There is no burden like the great potential. Fulfilling great promise requires great commitment, innovation, resources, and performance. When we were graduated from Virginia Tech, we were well prepared to begin our professional journeys in search of opportunity and service.
Each year, this report highlights the innovations from basic science to applied technology resulting from the efforts of ECE faculty members and students. We review curriculum changes, technological advances, research achievements, and faculty who are nationally recognized. The next page discusses work to be done in a new laboratory that ECE and Materials Science Engineering have developed that will help researchers across the university move forward in microelectronics, nanotechnology, and biotechnology. ECE is enhancing their strengths in power electronics and systems, wireless communications and electromagnetics, optical sensors, devices, configurable computing and networking. ECE is also developing the emerging areas in embedded computing, nanomaterials, biomedical engineering, complex systems and networks, energy and the environment.
In other endeavors, ECEs lead the way in tapping new energy sources, such as fuel cells (p. 24), and in energy transmission (p. 26). ECEs are active in homeland security, applying communications, power, computation and sensor skills. Farther afield, Wayne Scales and colleagues have received funding for an initiative to study upper atmospheric space physics. Their NSF grant was one of only three such awards given nationally.
Virginia Tech is currently updating the university and college strategies. The new goals still include advancing in the ratings, expanding our research, and continually improving our performance. ECE will play an important role in any strategy, as it has built the largest multi-discipline research program in the College of Engineering, which, in turn, has the largest research program at Tech. The consistent performance and growing success of ECE faculty and students reveals their commitment and innovation. However, our department goals in a constrained investment environment create special short-term needs that alumni and their industries/agencies can support. ECE, along with its research stakeholders within and outside the university, is focusing on pursuits that create growth opportunities and impact our ratings. Although we are fortunate to have the experience and wisdom of Department Head Jim Thorp leading a great faculty team, ECE alumni input is critical at this time.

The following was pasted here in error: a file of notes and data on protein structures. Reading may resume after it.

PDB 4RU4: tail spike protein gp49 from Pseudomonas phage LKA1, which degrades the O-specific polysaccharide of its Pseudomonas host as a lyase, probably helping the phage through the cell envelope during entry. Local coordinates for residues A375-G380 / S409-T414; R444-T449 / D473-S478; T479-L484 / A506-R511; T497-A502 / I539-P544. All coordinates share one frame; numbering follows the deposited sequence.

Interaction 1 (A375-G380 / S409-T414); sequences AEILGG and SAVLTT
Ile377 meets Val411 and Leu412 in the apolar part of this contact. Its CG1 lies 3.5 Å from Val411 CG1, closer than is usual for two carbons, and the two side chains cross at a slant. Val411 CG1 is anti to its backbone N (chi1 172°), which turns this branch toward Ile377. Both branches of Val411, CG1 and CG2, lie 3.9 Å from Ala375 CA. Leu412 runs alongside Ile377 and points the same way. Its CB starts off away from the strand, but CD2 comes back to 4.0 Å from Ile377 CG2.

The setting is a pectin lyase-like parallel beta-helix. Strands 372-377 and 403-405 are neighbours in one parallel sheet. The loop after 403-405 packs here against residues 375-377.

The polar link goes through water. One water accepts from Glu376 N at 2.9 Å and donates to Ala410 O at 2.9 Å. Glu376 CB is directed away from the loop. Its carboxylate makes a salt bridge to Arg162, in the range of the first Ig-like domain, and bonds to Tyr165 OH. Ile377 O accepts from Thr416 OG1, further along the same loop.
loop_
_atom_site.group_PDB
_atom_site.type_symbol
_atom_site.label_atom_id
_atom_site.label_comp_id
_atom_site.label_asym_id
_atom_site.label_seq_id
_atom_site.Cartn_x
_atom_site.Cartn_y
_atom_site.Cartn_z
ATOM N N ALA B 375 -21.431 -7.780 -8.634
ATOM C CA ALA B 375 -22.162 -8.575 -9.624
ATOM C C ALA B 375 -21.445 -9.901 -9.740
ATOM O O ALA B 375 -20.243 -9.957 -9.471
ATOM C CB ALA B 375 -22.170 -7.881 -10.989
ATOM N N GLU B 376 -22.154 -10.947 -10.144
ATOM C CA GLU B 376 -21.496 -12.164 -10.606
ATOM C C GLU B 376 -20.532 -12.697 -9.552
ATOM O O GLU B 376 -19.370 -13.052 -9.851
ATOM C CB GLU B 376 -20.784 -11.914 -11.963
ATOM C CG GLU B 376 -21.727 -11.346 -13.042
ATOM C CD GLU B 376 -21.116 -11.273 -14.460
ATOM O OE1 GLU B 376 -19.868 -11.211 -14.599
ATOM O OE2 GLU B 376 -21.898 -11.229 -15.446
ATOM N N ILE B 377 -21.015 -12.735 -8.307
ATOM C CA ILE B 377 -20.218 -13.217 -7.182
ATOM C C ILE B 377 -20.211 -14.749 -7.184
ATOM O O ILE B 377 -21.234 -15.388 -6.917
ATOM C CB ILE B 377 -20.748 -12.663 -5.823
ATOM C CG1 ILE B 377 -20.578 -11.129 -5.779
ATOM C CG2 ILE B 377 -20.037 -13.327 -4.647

The ECE Advisory Board is working with Thorp and the faculty to develop and execute the ECE strategy. The Board has established four committees that focus on research, undergraduates, graduates, and special projects. The Research Committee, working with alumni, will identify areas where industry and government agencies expect to boost research expenditures. The Undergraduate and Graduate Committees, also working with alumni, will suggest performance improvements based on experience, observations, and data from ECE’s new formal assessment program. The Special Projects Committee will support the requests and priorities set by the department head.
We hope to encourage an environment where ECE faculty, the Advisory Board, and the alumni act together in this “great potential” to become one of the top departments in the country. As public universities in other states have shown recently, it can be done – but only with alumni involvement.
Chair, ECE Advisory Board